While some states are adopting short-term fixes to balance their budgets, seven states (Arizona, Indiana, Maine, Nevada, New Hampshire, New Jersey, and West Virginia) have raised revenues significantly. Mississippi, Ohio, and South Carolina have enacted across-the-board spending cuts, while Indiana and Kentucky have set the stage for cuts in Medicaid spending by appropriating less money than the programs are projected to require.

In some cases, states' budget problems highlight the need for better budget information. "Some states may have adopted tax cuts or spending increases in the 1990s without taking into account their ultimate cost," noted Liz McNichol, director of the Center's State Fiscal Project and a co-author of the report. "This made them more vulnerable to budget problems when the economy slowed." Such states, she added, should consider adopting budget process reforms to give policymakers and the public a clearer view of the consequences of policy choices.

A full text of the Center report, State Responses to Tight Fiscal Conditions, is available at the CBPP website,

The Center on Budget and Policy Priorities is a nonprofit, nonpartisan research organization and policy institute that conducts research and analysis on a range of government policies and programs. It is supported primarily by foundation grants.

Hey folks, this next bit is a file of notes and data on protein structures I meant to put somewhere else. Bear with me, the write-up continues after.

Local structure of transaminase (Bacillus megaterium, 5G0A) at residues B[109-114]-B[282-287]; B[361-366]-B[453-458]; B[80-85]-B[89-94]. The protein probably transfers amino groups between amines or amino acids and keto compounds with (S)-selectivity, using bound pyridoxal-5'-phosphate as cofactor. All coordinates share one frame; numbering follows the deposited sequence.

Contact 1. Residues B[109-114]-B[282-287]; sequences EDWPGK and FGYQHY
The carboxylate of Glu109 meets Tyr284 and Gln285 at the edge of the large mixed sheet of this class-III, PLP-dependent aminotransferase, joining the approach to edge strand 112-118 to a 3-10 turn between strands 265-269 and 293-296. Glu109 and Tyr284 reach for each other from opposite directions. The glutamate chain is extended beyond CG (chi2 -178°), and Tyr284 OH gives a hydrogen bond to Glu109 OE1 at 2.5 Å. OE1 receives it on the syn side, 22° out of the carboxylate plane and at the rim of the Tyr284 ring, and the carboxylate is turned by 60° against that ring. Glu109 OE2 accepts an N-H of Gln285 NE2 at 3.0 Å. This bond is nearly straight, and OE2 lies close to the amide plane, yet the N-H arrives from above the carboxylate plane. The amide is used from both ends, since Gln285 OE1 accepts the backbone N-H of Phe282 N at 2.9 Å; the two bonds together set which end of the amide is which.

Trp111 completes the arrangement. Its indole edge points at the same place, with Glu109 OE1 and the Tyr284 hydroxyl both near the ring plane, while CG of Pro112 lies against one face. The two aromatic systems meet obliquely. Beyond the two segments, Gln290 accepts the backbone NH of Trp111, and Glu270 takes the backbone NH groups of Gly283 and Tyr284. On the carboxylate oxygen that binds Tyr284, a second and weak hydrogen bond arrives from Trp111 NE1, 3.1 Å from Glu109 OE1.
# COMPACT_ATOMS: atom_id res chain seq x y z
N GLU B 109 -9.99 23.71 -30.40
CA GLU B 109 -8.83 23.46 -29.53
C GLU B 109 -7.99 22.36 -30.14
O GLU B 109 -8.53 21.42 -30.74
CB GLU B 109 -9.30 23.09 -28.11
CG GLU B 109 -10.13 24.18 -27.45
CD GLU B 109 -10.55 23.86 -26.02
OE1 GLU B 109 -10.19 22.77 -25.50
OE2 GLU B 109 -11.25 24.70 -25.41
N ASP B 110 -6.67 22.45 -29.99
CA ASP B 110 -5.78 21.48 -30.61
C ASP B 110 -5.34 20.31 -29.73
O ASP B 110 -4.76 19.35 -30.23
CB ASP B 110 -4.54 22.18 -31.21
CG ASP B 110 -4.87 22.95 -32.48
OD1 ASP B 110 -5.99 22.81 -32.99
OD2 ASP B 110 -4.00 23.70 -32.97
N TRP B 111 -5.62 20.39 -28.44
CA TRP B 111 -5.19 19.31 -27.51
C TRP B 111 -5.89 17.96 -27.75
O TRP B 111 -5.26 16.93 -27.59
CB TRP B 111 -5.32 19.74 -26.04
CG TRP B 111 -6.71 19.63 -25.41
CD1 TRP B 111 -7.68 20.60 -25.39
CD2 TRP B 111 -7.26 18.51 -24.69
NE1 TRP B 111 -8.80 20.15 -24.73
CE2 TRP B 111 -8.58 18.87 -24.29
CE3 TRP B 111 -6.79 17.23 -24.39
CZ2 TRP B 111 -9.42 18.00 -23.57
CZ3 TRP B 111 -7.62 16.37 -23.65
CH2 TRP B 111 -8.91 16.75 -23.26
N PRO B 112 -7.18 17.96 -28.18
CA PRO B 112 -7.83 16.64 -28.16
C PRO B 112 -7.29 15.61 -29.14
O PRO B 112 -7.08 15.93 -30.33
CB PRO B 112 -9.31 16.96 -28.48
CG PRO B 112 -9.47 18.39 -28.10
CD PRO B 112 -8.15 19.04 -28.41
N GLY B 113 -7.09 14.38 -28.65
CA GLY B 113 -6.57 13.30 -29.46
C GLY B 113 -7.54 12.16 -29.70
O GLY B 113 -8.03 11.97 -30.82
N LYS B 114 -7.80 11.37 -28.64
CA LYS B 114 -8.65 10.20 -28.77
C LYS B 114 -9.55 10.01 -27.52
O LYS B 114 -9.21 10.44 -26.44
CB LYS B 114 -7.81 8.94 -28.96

State Group Contact List

Arise Citizens' Policy Project

Kimble Forrister
P. O. Box 612
Montgomery, AL 36101
(334) 832-9060
Indiana Coalition on Housing and Homeless Issues

Beryl Cohen
324 W Morris Street
Indianapolis IN 46225
(317) 636-8819
Pennsylvania Partnerships for Children

Diane McCormick
Deputy Director of Communications
20 N. Market Square, Suite 300
Harrisburg, PA 17101-1632
(800) 257-2030
California Budget Project

Jean Ross
921 11th Street, Suite 50
Sacramento, CA 95814
(916) 444-0500
Kentucky Youth Advocates

Abby A. Hughes Holsclaw
624 Shelby Street
Frankfort, Kentucky 40601
(502) 875 4865
Tennessee Budget Project

Ginger Hauser
2012 21st Avenue, South
Nashville, TN 37212
(615) 385-2221 ex. 23
Colorado Fiscal Policy Institute

Adela Flores
Policy Analyst
623 Fox Street, Suite 300
Denver, CO 80204
(303) 573-5421
Michigan League for Human Services

Sharon Parks
1115 So. Pennsylvania Ave., # 202
Lansing, MI 48912
(517) 487-5436 Ext.212
Center for Public Policy Priorities

Eva Deluna
900 Lydia Street
Austin, TX 78702
(512) 320-0222
CT Voices for Children

Douglas Hall, Ph.D.
Senior Policy Fellow
33 Whitney Avenue
New Haven, CT 06510
(203) 498-4240
Minnesota Council of Nonprofits

Nan Madden
Director, Minnesota Budget Project
2314 University Ave W #20
St. Paul, MN 55114
(651) 642-1904
Virginia Organizing Project

Ellen Ryan
703 Concord Avenue
Charlottesville, VA 22903-5208
(434) 984-4655
Idaho Center on Budget & Tax Policy
Judith Brown
c/o United Vision for Idaho
1412 W. Idaho St.
Boise, ID 83702
(208) 331-7028
North Carolina Budget & Tax Center

Dan Gerlach
P.O. Box 28068
Raleigh, NC 27611
(919) 856-2158
Wisconsin Budget Project of the Wisconsin Council on Children & Families

Jon Peacock
16 N. Carroll Street, Suite 600
Madison, WI 53703
(608) 284-0580 ext. 307
Voices for Illinois' Children

Andrea Ingram
208 South LaSalle, Suite 1490
Chicago, IL 60604
(312) 516-5556